36 hole golf club to convert 9 holes into a vineyard

Alistair Dunsmuir
By Alistair Dunsmuir October 24, 2016 12:39

A Sussex golf club has come up with a unique way to increase its revenue streams – it is going to convert a quarter of its golf course land into a vineyard.

Mannings Heath Golf Club has two 18-hole courses, one members-only and the other open to the public, and it will from next spring convert the latter course into a 45-acre vineyard and a nine-hole golf course.


Mannings Heath Golf and Wine Estate

The inspiration for the venture has come from Penny Streeter, a Zimbabwe-born British entrepreneur with business interests in the UK and South Africa, who was awarded an OBE in 2006 for services to enterprise and who recently purchased a majority share in the golf club from the Exclusive Group.

Streeter, among other business interests such as being the managing director of A24 Group, the biggest healthcare recruitment service in southern Africa, is also the CEO of Benguela Cove Lagoon Wine Estate, a wine farm and residential development in Walker Bay, South Africa, along with the five-star Lakeside Lodge Hotel & Spa, Benguela Brasserie, and Benguela On Main, also on South Africa’s Western Cape.

The 500 acre estate Mannings Heath Golf Club currently offers tastings of wines from Benguela Cove and a spokesman said it wants to create a ‘wine experience’ at the 18th century manor and clubhouse, with wine tastings and fine food.

Meanwhile the 102-year-old golf club is located in West Sussex, which already has various successful wine estates, such as Bolney, Nyetimber and Kingscote.

A spokesman said Chardonnay, Pinot Noir and Pinot Meunier will be planted from next spring, with the aim of producing Sussex sparkling wine.


Under Streeter’s proposals, the name of the club will change to Mannings Heath Golf and Wine Estate.

“We acquired the golf club at a time of general decline in golf participation across the UK. Our plan is to improve the golfing, club and venue experience for members and visitors, developing a ‘wine experience’,” she said.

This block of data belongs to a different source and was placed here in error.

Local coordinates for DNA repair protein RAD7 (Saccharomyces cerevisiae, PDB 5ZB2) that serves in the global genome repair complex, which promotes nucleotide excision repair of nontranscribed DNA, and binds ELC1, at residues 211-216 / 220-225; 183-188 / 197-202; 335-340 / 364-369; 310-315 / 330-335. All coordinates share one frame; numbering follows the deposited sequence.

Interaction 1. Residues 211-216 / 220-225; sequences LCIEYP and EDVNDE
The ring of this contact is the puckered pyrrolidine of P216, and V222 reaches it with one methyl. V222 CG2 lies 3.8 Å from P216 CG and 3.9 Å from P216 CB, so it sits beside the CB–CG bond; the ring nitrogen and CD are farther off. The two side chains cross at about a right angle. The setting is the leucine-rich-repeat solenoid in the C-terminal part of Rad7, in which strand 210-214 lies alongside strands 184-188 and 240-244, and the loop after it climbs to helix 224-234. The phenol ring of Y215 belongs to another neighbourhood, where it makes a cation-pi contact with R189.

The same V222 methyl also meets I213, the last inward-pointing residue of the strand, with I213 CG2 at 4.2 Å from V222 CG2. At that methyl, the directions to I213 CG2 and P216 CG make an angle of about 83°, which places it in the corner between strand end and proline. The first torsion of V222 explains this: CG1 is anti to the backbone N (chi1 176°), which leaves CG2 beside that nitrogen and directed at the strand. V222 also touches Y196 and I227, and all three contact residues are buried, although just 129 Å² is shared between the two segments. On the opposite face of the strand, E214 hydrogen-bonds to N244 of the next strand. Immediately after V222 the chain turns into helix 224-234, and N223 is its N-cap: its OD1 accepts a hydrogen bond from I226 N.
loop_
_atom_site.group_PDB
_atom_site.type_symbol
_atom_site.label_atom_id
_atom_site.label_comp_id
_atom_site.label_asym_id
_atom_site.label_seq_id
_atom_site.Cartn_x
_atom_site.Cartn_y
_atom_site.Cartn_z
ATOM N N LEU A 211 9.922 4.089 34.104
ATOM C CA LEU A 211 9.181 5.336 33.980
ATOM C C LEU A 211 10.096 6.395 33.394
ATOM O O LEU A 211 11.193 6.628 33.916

“Wine and golf work very well together as a concept; we believe it will attract new members, visitors and tourists to the area. We plan to develop a winery and new restaurant, with the spike bar refurbished and re-opening as a wine tasting and spike bar facility, to create additional entertaining and post-golf space.

“The enhanced nine-hole layout is more in keeping with the current demands for less time-invasive golf and will encourage youngsters into the game.

“The changes will take place over time in several phases; this will include redesigning some of the holes, incorporation of alternative tees for a different back nine, a major upgrade of the practice facilities, including a short game area, and the building of a new pro shop. Our golf pros are very excited about these plans and, from the feedback, we are convinced that the decision is the right one.”

The 3,314 yards Kingfisher course, which will be converted, currently can be nine or 18 holes.


Alistair Dunsmuir
By Alistair Dunsmuir October 24, 2016 12:39
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